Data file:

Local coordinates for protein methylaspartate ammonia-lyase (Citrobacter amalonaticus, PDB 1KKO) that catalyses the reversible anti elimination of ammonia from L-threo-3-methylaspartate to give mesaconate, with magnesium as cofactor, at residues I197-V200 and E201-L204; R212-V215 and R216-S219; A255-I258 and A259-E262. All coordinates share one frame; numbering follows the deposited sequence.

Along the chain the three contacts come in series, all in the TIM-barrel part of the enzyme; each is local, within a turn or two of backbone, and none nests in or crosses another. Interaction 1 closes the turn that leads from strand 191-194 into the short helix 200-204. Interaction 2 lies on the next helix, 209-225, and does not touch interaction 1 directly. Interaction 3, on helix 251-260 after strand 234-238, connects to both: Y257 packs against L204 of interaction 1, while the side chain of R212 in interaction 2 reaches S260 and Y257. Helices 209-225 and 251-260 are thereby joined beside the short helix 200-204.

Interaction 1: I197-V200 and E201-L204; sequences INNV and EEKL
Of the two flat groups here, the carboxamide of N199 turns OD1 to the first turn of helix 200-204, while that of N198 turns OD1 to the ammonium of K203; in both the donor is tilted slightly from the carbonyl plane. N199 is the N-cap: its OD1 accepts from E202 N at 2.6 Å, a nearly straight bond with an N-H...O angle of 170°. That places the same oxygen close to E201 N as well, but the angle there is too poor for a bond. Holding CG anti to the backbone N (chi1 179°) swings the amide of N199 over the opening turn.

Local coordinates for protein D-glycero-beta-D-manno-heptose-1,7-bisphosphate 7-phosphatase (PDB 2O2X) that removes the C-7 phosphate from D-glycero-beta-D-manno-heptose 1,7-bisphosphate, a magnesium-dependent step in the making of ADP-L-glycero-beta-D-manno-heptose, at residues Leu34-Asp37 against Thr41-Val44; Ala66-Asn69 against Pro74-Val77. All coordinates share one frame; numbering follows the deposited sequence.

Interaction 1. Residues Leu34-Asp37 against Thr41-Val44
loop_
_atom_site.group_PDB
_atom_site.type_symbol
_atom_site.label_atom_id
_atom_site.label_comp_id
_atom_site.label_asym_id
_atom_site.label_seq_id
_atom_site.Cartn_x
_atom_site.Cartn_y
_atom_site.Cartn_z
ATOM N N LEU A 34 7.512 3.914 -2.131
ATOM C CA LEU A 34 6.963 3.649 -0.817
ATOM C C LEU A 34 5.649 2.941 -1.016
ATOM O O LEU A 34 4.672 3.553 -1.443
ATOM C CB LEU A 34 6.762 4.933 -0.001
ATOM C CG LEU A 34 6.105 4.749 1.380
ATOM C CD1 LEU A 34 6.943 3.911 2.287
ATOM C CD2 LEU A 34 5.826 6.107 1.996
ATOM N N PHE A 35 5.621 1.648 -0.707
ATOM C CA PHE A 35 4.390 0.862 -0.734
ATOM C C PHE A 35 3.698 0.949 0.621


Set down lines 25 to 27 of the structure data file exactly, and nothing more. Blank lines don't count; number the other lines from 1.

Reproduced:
ATOM N N PHE A 35 5.621 1.648 -0.707
ATOM C CA PHE A 35 4.390 0.862 -0.734
ATOM C C PHE A 35 3.698 0.949 0.621